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Kingdom of Priests

I promised you that over Shabbat I would read Spengler’s essay from First Things, “Christian, Muslim, Jew,” and I did on Friday night after dinner. It is a very interesting and characteristically learned discourse on the religious philosophy of Franz Rosenzweig, who is described in the essay as

one of the greatest Jewish theologians of the past century. Best known for The Star of Redemption, published eight years before his death in 1929 at the age of forty-three, he began a new kind of dialogue between Judaism and Christianity when he argued that the two faiths complement each other: Christianity to propagate revelation to the world, and Judaism to “convert the inner pagan” inside each Christian.

Excerpt from the essay, including a provocative swipe at Islam:

Rosenzweig, however, requires us to see faith from the existential standpoint of the believer, who in revealed religion knows God through God’s love. For Rosenzweig, paganism constitutes a form of alienation from the revealed God of Love; Allah, the absolutely transcendent God who offers mercy but not unconditional love, is therefore a pagan deity.

I have to tell you that I’m skeptical of post-9/11 attempts by my fellow Jews to cast Christianity as Judaism’s ever true best friend while Islam is the eternal bad boy and miscreant, enemy to both. There’s something opportunist in this; as if seeking to cash in on the fact that Christian America was suddenly awakened to the potential for evil in Islamic fundamentalism from which Israel and the Jews have suffered since the founding of the state of Israel.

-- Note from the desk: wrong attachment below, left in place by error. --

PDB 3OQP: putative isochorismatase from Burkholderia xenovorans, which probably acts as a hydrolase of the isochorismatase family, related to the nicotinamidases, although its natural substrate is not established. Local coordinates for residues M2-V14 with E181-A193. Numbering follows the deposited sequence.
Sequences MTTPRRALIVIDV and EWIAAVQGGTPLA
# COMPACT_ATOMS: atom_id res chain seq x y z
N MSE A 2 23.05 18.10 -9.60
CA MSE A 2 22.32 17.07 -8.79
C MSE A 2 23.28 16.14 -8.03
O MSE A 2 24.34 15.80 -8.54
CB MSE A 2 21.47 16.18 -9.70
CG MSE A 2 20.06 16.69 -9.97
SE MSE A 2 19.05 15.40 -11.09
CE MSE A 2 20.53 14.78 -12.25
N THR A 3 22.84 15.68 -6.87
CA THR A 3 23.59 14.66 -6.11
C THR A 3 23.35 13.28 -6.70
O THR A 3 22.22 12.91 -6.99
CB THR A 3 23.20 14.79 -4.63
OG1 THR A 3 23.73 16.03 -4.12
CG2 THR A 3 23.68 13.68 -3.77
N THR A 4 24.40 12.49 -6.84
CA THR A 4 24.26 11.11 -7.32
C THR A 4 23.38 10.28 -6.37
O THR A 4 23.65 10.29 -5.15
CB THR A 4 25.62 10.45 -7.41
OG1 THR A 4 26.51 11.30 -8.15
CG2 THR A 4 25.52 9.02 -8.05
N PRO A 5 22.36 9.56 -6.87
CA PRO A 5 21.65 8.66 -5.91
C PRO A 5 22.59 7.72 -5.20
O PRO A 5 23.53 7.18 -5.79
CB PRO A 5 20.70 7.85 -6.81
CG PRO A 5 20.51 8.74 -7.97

I understand, of course, that Rosenzweig himself wrote decades earlier than anything I’m referring to. Spengler’s essay is much more subtle than that, anyway, yet the implication that Judaism and Christianity share a conception of God as exhibiting “unconditional love” needs to be qualified.
Jewish liturgy itself suggests otherwise. On one hand, we pray in the morning blessings before the Shema, “Lord our God, You have loved us with everlasting love.” At night we say, “With everlasting love have You loved the House of Israel.” Yet the same blessing concludes, “May your love never depart from us.” An alternative version of the same text reads, “May you never remove your love from us.”
If God’s love were not only everlastingly available to us but also unconditional, why pray that He “never remove [it] from us”?
Ask yourself. God’s love is clearly meant to serve as a model for our own. We are accustomed to speaking of love for children and spouses as being “unconditional.” Is it really? Is there truly nothing your spouse or child could do (or not do), in theory — use your imagination — that would result in a dampening or even the extinguishing of your love?
You see, this is what I meant when I opened this blog with the exhortation, whatever the conclusion you reach about classical Judaic sources such as the Siddur (prayer book) or the Hebrew Bible itself, to at least “Look there.”
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